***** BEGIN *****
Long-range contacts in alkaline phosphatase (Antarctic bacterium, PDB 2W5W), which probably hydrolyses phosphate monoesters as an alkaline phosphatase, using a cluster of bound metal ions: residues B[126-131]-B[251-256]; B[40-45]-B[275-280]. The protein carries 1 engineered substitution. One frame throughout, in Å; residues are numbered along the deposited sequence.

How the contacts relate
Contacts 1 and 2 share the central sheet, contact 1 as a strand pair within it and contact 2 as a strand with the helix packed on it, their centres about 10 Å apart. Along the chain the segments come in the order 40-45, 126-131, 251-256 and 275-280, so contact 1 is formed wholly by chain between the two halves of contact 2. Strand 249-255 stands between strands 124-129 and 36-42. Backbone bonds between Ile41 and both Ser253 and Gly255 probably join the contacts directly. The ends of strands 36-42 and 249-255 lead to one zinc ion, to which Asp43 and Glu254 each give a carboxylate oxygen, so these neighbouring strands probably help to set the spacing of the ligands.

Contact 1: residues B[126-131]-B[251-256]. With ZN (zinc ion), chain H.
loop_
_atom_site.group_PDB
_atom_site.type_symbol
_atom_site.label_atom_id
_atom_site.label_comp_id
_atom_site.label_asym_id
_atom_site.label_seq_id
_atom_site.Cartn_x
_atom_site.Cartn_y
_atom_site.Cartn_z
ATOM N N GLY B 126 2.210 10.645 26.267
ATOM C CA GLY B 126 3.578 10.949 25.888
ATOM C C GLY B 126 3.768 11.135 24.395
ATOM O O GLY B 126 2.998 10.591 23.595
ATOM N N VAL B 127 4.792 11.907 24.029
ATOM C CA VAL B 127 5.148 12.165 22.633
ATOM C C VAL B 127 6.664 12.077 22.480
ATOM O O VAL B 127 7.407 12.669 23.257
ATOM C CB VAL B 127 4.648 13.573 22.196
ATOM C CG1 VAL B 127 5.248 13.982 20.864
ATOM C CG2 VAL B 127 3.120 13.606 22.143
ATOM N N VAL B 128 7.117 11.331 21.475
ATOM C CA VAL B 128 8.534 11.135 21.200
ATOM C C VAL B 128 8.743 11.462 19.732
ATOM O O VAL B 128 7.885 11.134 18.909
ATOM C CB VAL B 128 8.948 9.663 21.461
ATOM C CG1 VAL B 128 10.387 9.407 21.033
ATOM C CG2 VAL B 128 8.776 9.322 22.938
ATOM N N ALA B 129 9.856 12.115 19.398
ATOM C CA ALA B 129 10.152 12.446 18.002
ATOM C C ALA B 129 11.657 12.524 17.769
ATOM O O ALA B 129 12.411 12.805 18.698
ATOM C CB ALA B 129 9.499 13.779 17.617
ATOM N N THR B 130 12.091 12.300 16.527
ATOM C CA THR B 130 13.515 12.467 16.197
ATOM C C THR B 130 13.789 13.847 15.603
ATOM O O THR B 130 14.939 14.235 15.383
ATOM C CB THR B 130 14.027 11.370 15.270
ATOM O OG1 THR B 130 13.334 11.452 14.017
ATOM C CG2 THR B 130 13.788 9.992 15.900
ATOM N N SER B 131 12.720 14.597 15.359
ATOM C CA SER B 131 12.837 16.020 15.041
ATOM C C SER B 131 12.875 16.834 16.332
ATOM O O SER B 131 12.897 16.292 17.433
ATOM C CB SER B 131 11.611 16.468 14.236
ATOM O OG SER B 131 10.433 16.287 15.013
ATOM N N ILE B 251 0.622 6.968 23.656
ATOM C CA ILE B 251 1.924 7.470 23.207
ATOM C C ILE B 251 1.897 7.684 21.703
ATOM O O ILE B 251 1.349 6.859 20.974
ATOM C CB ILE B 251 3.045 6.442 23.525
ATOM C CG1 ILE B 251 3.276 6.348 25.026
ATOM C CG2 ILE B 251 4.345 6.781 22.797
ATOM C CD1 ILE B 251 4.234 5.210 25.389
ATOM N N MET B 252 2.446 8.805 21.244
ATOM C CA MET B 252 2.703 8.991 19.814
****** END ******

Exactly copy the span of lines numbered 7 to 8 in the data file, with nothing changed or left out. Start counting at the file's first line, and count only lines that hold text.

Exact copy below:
_atom_site.type_symbol
_atom_site.label_atom_id